The Sinking of the Titanic, Willy Stower, 1912
In the spring of 1912 the world stood in awe. A colossus was setting out on her maiden voyage. The pride of the White Star Line was a marvel of modern engineering. At 882 feet long, she was the largest ocean liner ever built. The docks were packed with Brits who came to watch this floating palace steam out to sea.
With Victorian smugness, the press proclaimed that the impossible had been done with the building of this unsinkable ship. The captain boasted, “Even God himself cannot sink the Titanic.” Man was not only master of the seas; he was greater than God himself!
Some forty-eight hours later, on a clear April night, the ship Titanic grazed the side of an iceberg. It was so slight that most passengers hardly felt it. Yet it tore a three-hundred-foot-long gash in the hull. Within three hours the “unsinkable” Titanic sank four hundred miles south of Newfoundland, taking fifteen hundred people down to a watery grave.
It was a voyage doomed by pride. The Titanic enforced the class system of the late nineteenth century. On its luxurious top deck were opulent staterooms reserved for society’s elite like the Vanderbilts, Astors, and Goulds. Below them were the second-class decks for the more moderately well-off bourgeois. In the Titanic’s bowels were third-class decks crammed with poor immigrants and the ship’s workers.
The White Star Line was so paranoid about keeping the social classes separate that the doors between the decks were locked and chained. As a result, hundreds of passengers were trapped below. Hundreds more died needlessly because arrogant shipbuilders were certain that they had built a mega-ship that even God couldn’t sink. As a result, they didn’t think it necessary to provide enough lifeboats.
When news of the tragedy reached England, frantic relatives rushed to the Liverpool offices of the White Star Line to discover if their loved ones had survived. Outside the office was a single wooden board. On it were listed two columns of names. At the top of one was the word “SAVED.” Topping the other was the word “LOST.” No one was listed according to status or wealth. Astor, Vanderbilt, and Gould were listed among immigrants, waiters, and maids.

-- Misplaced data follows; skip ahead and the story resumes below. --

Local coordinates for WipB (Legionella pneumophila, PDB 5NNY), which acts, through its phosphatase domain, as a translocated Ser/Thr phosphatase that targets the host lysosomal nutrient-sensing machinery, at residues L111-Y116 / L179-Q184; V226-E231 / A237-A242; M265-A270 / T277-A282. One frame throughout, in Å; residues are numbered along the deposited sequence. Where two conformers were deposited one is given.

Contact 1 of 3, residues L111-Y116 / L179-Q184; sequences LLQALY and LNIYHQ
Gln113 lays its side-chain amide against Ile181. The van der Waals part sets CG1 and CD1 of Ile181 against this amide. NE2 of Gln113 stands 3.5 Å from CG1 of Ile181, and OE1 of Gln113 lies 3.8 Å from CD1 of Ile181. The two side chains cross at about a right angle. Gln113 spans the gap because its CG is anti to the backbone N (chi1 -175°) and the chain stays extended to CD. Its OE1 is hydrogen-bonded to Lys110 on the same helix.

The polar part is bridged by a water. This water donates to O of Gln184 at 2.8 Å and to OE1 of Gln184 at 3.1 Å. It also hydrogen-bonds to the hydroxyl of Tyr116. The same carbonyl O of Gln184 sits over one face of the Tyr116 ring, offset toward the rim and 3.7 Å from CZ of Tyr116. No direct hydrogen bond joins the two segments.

Only one thing mattered to those who rushed to the ‘White Star offices to learn their loved ones’ fates: were they lost or saved?
It would do us all good to stand there at the offices of the White Star Line with those folks on a cool April morning in 1912. We should realize that the ‘SS Earth’ is like an ocean liner plowing through cosmic seas. She is divided into social classes: winners and losers, haves and have-nots, celebrities and nobodies. So many of us are striving to move up to a higher deck. But there’s an iceberg out there. Sooner than we think, a sinkable SS Earth will collide with the end of time. Only one thing will matter on that day: Are you saved or lost? Before we hit that iceberg, we need to grab hold of this: Jesus Christ is not one of many ways to heaven. He the only way.
–Robert Petterson in Book of Amazing Stories, pp. 463-4, 2018, Tyndale.
“God said to me, ‘The world is sinking. I’m giving you a lifeboat. Save all you can.’”
–Dwight L. Moody, greatest American evangelist of the 19th century (1837-1899)
Luke 12:20a — God said unto him, “You fool, this very night your soul shall be demanded of you.”
Acts 4:12 — Salvation is found in no one else, for there is no other name under heaven given to mankind by which we must be saved.
Acts 16:30-31a — He then brought them out and asked, “Sirs, what must I do to be saved?” They replied, “Believe in the Lord Jesus, and you will be saved.”
John 3:16 — For God so loved the world, that he gave his only begotten Son, that whosoever believeth in him should not perish, but have everlasting life.
From dying suddenly and unprepared, Good Lord, deliver us…
–from The Great Litany in The Book of Common Prayer